At least 70 people are sleeping rough on Wollongong streets every night, and CBD cafes and restaurants have revealed they are regularly approached by homeless people begging for food.
As Australian Homeless Person's Week draws to a close, Maria Dolingo, of the My Place cafe on Crown Street, said she got up to 10 people a week asking for a hot meal or drink.
"People might come in and ask for a coffee, or if we have anything left over," Ms Dolingo said.
"It happens quite often. We had a lady come in a few days ago, she only had a sleeping bag with her, so we gave her a few coffees," said staff member Amanda Bridgett.
Gabby Gigliotti, manager of Gigi's Restaurant on Market Street, said her establishment was also regularly approached for help.
"We get people coming in once a week," she said.
"They ask for anything leftover, anything warm."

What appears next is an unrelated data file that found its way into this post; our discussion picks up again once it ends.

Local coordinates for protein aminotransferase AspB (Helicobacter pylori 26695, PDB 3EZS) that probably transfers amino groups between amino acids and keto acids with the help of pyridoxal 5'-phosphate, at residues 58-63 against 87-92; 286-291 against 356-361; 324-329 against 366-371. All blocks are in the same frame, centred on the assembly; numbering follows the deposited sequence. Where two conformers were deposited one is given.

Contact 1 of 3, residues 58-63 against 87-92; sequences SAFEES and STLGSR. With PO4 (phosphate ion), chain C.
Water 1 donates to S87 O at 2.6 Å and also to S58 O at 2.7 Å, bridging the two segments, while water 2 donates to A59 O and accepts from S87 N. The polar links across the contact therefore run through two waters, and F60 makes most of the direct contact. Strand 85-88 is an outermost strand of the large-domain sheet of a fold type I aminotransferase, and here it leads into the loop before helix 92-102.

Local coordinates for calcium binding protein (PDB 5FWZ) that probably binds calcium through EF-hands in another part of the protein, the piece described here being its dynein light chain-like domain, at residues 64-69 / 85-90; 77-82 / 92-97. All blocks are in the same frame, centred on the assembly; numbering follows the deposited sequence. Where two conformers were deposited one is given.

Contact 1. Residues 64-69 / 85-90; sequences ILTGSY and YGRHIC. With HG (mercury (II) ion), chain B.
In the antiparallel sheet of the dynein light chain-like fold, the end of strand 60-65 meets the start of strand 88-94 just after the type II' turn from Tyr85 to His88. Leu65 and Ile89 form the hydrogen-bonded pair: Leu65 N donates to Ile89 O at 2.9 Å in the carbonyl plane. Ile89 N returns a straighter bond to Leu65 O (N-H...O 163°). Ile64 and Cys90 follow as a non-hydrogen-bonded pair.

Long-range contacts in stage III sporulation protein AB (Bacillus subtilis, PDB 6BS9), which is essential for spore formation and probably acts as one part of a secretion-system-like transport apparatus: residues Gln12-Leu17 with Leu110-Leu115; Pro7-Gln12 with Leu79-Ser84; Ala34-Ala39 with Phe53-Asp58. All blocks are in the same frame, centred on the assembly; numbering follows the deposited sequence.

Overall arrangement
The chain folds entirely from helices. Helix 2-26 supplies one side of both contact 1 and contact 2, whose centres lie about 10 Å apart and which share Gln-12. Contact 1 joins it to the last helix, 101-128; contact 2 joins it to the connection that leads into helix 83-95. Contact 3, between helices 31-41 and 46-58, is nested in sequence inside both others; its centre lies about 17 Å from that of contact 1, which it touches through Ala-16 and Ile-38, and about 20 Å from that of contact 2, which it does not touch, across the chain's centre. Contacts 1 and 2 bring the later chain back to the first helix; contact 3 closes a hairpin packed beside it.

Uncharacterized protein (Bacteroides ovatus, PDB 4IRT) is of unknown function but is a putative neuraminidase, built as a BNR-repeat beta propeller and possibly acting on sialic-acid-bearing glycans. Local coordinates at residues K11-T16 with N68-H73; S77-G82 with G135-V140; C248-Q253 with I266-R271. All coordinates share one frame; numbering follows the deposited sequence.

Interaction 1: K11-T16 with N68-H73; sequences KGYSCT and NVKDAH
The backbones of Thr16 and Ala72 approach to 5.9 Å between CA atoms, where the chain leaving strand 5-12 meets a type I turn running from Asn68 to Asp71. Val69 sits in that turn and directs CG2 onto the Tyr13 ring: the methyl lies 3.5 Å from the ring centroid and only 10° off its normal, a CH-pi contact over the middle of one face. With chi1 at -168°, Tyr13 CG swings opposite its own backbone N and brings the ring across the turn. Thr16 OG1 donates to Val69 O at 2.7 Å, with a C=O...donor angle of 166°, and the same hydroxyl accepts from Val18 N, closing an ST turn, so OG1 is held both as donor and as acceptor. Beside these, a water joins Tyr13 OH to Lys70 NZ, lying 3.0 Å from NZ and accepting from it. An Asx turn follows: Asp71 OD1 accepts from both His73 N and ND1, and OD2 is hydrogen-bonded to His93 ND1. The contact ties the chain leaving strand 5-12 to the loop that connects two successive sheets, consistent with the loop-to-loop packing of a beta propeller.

Ms Gigliotti said the restaurant was approached mostly in the daytime, with a different person each time asking for food, and staff had seen homeless people asking for food in other establishments on Corrimal Street.
"You don't usually walk down the street and see the homeless, but the problem is getting bigger," she said.
Julie Mitchell, of Wollongong Emergency Family Housing, said reports from her clients confirmed a minimum of 70 people sleeping on Wollongong streets every night.
"In big cities the homeless are more visible, but in Wollongong they tend to stay hidden ... you can see evidence of it, more blankets and cardboard hidden under bushes in parks," she said.
Ms Mitchell said homeless people slept in many public areas around Wollongong.
"Lots of people are sleeping in the Puckey's area, in the Kenny Street car park, or on verandahs of businesses in the city," she said. "Rangers from the council have certainly approached us about what to do with people sleeping rough. [The rangers] wanted our assistance with people who were in areas they wanted to move them on from."
The 2011 census reported almost 100 people in Wollongong were sleeping rough, but Ms Mitchell said, in reality, the number was likely much higher.
"So much homelessness is hidden, I don't think the census picks up anywhere near the real number," she said.